Celebrate triumphs of the Movement at the Freedom Award Wall, which honors recipients of the museum's national and international recognitions. The film “We Want to be Free” highlights the success of human rights movements all over the world.

The National Civil Rights Museum is a gem for travelers who want to better understand the heroes and icons of the movement and African American history.

Stay in Comfort (and Get Some 'Cue)

Guests at the National Civil Rights Museum have the advantage of being in dynamic Downtown Memphis. Take time to explore!

Memphis is the barbecue capital of the country, and Central BBQ is a local favorite for its fall-off-the-bone meat. A smoked meat emporium, Central BBQ has a vast menu that includes dry-rub ribs, hot chicken wings and barbecue nachos – and, of course, its signature sauce. (When you return home, remember: They will ship their ’cue anywhere in the U.S.)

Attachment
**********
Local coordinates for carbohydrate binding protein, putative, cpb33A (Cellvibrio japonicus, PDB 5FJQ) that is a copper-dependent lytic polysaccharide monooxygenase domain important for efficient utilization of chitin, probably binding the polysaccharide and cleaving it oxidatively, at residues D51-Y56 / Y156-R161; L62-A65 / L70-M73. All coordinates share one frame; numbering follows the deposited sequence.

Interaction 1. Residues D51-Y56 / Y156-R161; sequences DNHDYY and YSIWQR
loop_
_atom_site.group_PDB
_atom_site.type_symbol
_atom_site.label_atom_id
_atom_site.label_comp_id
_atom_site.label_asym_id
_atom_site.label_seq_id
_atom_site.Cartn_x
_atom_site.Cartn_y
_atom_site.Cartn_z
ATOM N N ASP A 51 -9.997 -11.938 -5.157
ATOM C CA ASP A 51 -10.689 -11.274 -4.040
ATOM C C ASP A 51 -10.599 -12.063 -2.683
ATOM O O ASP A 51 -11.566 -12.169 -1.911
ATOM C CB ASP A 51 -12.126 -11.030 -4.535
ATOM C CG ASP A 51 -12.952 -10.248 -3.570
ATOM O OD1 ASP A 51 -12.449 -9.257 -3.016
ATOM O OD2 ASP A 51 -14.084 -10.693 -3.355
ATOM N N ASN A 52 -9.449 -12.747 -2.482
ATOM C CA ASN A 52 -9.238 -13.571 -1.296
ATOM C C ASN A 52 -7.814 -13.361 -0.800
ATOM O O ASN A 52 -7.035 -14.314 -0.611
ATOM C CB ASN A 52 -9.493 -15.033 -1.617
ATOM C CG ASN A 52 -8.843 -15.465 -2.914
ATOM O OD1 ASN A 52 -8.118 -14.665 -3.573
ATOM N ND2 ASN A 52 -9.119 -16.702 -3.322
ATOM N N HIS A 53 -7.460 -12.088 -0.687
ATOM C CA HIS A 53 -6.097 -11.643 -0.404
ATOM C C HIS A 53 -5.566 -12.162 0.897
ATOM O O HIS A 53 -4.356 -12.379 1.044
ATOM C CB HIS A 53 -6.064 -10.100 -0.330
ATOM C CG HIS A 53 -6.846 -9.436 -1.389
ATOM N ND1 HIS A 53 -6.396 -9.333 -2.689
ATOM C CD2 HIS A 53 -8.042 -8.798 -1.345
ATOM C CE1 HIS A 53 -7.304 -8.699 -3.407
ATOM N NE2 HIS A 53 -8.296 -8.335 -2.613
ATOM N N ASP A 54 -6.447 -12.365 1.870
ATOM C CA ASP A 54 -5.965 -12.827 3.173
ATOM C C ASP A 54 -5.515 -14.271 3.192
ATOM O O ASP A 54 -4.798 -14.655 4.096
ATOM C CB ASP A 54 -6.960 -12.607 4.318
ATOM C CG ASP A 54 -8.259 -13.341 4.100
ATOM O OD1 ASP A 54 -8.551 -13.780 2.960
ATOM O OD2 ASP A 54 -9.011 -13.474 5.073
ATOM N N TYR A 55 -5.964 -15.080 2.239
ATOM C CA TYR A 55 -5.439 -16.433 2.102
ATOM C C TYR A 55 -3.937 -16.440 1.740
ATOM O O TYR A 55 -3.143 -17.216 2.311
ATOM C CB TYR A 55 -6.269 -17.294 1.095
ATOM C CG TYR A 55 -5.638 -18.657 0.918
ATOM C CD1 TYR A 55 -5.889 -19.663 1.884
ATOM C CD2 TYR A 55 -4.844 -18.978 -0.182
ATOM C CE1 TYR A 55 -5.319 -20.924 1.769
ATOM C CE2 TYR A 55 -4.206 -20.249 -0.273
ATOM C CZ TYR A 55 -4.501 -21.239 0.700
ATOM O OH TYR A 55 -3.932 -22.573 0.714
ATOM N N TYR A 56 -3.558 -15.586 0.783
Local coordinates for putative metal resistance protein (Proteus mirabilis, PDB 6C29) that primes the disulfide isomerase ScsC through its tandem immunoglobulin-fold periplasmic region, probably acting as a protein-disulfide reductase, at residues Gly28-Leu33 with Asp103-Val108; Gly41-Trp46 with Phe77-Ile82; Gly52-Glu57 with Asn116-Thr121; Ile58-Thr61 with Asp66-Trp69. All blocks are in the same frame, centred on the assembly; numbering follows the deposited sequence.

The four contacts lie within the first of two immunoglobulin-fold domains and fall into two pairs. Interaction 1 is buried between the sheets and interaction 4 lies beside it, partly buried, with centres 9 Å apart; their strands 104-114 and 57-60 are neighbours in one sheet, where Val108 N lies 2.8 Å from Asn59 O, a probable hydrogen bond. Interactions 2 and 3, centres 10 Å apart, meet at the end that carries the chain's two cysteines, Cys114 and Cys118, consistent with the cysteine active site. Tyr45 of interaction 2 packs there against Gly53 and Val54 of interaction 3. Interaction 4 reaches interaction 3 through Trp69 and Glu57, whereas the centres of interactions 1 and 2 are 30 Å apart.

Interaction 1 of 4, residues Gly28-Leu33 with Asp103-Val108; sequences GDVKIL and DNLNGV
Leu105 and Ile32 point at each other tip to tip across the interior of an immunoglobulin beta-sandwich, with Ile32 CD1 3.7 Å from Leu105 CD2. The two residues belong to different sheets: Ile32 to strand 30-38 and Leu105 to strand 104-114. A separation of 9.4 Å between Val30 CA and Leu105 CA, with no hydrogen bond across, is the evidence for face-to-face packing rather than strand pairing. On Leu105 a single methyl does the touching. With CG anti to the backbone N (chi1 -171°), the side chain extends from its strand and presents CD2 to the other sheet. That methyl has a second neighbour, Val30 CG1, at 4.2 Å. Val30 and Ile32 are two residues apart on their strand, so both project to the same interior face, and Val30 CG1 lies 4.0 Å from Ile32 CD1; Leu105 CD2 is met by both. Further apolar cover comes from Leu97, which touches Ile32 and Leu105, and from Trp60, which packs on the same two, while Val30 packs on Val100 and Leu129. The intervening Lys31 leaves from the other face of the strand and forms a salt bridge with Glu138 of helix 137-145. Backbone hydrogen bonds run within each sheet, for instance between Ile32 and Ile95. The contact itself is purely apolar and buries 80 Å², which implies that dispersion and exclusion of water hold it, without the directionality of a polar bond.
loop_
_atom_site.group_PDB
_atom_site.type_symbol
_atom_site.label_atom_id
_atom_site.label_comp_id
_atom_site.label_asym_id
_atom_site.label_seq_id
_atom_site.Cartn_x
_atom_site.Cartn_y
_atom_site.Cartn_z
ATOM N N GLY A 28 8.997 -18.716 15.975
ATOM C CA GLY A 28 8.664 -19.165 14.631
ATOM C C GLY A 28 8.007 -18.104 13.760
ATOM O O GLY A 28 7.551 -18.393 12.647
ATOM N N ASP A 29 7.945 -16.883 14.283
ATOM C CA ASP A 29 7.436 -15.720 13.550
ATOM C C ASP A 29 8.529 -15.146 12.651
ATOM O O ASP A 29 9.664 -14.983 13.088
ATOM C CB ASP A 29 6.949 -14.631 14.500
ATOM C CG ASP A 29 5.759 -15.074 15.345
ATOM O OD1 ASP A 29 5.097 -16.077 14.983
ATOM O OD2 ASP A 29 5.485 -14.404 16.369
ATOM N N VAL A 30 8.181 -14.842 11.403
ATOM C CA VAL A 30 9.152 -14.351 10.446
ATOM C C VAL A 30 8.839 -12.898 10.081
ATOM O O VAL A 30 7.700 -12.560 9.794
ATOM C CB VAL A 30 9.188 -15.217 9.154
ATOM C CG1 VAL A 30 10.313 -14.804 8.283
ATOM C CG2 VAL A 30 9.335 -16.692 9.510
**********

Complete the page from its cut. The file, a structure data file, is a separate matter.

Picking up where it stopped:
Make your visit more memorable with distinctive lodgings. The Hu Hotel, a boutique hotel, uses bold colors and striking furniture to create a place as distinctive as Memphis itself. Three food and drink options from the first floor to the roof (including an incredible view of the mighty Mississippi River) are available.

For a more traditional stay, try Hotel Napoleon, located in the historic Winchester building that dates back to 1902. The hotel’s classic architecture is accentuated by contemporary amenities, including premium bedding, 50-inch flat-screen TVs and a state-of-the-art fitness facility.

Two women sit in the lobby of ARRIVE Memphis, a new hotel
It’s easy to find a stylish hotel in Memphis.
Photo Credit Courtesy of Holly Whitfield/Memphis Tourism

Two of the newest accommodations near the museum include ARRIVE Memphis and The Central Station Memphis, Curio Collection by Hilton – both located in repurposed historic buildings in the South Main Arts District

Downtown Memphis has dozens of other choices for food and lodging, and you’ll find many within walking distance of the National Civil Rights Museum.